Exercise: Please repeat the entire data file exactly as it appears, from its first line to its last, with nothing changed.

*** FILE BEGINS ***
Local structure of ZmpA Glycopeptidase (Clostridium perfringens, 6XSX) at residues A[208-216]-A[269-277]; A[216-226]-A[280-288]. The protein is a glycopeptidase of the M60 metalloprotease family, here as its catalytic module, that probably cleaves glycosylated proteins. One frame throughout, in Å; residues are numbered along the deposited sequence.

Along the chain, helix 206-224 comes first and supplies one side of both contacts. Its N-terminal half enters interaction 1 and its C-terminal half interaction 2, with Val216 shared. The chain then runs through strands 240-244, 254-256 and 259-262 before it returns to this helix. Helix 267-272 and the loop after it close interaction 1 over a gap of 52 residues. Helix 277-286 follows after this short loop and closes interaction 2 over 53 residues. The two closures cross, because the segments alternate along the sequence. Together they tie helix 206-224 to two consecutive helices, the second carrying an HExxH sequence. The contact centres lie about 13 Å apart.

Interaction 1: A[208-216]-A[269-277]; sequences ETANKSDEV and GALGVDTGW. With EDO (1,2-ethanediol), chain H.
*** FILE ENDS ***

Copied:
Local structure of ZmpA Glycopeptidase (Clostridium perfringens, 6XSX) at residues A[208-216]-A[269-277]; A[216-226]-A[280-288]. The protein is a glycopeptidase of the M60 metalloprotease family, here as its catalytic module, that probably cleaves glycosylated proteins. One frame throughout, in Å; residues are numbered along the deposited sequence.

Along the chain, helix 206-224 comes first and supplies one side of both contacts. Its N-terminal half enters interaction 1 and its C-terminal half interaction 2, with Val216 shared. The chain then runs through strands 240-244, 254-256 and 259-262 before it returns to this helix. Helix 267-272 and the loop after it close interaction 1 over a gap of 52 residues. Helix 277-286 follows after this short loop and closes interaction 2 over 53 residues. The two closures cross, because the segments alternate along the sequence. Together they tie helix 206-224 to two consecutive helices, the second carrying an HExxH sequence. The contact centres lie about 13 Å apart.

Interaction 1: A[208-216]-A[269-277]; sequences ETANKSDEV and GALGVDTGW. With EDO (1,2-ethanediol), chain H.